High quality fish

Longlining is an excellent harvesting method if you target quality landings and premium price.

In autoline fishing the fish is taken onboard the vessel individually. This enables the fishermen to give the fish adequate handling, which secures the quality of the fish. One of their main operations is bleeding and gutting the fish. Without proper bleeding of the fish, the white fish flesh becomes red and less appealing to the consumer. Proper bleeding can only be done as long as the fish is still alive. Proper bleeding, coupled with less compression damaged results in a higher quality and more valuable product.

Firmer filet

Compared to other forms of fishing, fish taken by longline is not exposed to hard mechanical stress during handling. This results a firmer filet, where the structure of the muscle is intact. Longline fishing causes a stress response in fish. However, stress had no effect on the flesh quality.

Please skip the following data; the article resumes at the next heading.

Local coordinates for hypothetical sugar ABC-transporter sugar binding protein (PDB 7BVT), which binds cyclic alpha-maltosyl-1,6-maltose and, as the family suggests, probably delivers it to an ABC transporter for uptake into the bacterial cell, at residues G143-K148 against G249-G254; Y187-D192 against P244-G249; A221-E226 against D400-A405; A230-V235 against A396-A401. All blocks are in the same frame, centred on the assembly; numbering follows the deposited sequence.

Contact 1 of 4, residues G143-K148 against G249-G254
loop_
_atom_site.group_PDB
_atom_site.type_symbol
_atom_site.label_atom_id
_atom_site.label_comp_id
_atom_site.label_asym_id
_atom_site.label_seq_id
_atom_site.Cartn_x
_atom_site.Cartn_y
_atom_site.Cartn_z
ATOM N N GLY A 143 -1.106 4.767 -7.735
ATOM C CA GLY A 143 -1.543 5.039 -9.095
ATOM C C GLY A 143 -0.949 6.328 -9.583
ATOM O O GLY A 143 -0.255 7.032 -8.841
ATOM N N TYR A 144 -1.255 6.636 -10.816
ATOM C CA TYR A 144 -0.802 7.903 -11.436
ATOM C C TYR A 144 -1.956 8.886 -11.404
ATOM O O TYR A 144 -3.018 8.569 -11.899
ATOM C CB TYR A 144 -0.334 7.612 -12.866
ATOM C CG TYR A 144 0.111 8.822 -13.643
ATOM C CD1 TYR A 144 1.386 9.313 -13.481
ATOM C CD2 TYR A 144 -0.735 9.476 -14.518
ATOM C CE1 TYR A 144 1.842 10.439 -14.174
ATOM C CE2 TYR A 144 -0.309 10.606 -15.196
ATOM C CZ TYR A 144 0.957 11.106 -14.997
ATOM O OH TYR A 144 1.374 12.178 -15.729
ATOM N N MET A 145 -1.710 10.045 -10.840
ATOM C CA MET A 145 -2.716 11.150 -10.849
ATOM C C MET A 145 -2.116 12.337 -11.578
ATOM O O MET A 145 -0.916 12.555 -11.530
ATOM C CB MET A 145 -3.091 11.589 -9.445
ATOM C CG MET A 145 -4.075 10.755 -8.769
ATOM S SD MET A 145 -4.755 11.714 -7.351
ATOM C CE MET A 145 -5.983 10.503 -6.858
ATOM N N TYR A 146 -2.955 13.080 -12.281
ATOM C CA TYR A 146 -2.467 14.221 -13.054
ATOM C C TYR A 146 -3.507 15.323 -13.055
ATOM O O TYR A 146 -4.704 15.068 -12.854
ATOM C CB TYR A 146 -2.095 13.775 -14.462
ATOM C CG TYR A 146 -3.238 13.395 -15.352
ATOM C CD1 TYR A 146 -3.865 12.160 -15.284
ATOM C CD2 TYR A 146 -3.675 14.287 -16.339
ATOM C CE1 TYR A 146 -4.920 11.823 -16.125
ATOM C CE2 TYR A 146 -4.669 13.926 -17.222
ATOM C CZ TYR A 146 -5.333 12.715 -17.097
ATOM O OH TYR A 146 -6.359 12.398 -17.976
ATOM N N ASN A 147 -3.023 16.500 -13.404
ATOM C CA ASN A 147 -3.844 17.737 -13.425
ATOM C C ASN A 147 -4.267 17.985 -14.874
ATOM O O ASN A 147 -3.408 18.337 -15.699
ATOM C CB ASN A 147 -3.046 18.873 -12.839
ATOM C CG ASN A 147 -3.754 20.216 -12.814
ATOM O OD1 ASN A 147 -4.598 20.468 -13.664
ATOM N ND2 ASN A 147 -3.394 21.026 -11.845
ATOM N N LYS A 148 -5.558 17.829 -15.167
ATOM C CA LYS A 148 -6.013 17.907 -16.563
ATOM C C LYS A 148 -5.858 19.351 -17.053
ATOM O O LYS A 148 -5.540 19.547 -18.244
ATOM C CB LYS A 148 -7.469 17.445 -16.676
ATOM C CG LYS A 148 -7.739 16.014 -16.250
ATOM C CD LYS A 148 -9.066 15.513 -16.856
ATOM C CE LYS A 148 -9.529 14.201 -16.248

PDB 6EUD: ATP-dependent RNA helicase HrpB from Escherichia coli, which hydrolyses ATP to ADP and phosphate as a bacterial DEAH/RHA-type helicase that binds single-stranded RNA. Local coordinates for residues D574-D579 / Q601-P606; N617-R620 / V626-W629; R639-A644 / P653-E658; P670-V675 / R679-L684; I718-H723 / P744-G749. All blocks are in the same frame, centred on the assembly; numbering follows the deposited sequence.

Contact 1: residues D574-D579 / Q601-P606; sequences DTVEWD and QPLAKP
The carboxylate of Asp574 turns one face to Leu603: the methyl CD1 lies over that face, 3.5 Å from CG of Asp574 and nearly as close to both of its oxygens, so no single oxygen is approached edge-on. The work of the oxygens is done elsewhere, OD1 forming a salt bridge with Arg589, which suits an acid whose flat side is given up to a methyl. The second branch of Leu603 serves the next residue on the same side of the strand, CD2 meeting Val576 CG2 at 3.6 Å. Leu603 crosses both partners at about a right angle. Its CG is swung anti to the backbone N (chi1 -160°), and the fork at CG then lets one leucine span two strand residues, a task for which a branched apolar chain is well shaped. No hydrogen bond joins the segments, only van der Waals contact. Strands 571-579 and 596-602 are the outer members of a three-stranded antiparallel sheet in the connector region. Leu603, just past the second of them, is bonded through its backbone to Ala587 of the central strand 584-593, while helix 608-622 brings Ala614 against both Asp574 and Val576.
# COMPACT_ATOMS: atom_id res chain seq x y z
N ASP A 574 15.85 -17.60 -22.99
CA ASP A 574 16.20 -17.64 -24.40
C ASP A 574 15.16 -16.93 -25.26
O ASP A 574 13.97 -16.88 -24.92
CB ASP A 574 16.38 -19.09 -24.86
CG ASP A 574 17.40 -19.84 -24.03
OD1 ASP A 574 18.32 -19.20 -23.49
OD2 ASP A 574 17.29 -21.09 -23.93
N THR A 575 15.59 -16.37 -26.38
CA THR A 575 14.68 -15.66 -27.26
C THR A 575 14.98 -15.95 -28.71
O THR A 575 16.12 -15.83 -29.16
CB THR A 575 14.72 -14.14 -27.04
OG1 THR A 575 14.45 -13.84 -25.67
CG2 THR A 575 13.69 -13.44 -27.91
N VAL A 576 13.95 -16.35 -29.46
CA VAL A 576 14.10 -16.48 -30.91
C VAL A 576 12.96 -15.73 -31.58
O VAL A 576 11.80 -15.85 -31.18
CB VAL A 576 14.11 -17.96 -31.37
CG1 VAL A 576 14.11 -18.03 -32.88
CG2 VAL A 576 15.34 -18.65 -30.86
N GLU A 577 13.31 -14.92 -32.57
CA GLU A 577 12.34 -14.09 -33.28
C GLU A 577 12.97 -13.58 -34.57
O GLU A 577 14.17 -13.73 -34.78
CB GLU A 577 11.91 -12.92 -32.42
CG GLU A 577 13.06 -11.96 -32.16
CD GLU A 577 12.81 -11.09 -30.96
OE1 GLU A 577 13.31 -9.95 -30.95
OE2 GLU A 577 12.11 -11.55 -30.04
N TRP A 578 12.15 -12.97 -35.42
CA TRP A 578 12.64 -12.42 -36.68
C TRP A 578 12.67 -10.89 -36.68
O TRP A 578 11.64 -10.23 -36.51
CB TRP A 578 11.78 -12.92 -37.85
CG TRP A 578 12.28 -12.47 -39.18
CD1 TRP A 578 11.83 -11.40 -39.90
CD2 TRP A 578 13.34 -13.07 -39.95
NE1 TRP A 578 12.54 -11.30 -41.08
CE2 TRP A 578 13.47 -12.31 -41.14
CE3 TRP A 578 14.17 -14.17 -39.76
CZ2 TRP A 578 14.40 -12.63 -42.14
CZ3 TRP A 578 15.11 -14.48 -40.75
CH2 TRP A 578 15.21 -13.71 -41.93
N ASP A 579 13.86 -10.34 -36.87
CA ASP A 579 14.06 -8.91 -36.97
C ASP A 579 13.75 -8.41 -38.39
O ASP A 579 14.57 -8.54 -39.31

Tasty cod

The Culinary Institute of Norway evaluated the quality of longline and trawled cod. They judged longline cod to be significantly tastier than trawled cod. Taste assessors have judged the fish on color, texture, smell, splitting and surface. The conclusion of both groups is that line-caught fish has a much higher quality.

Increased Quality-Consciousness

Autolining is the only industrial fishery where the fish enters the vessel one by one, leaving the opportunity for individual treatment of catch, no external damage and bruises, effective and human killing and hence optimal bleeding. A line caught fish if perfect for presentation on ice in the fish display, and the method is approved among discerned customers and chefs in the high-end segments.

If you go to Marks & Spencer, Sainsbury’s and Waitrose in Great Britain, you will find that the only catch method that is branded on the product is longline. If you travel to Galicia in Spain and go to a restaurant to order a traditional Hake-dinner, the menu will say “Merluza de Pincho”, Hake fished by hook.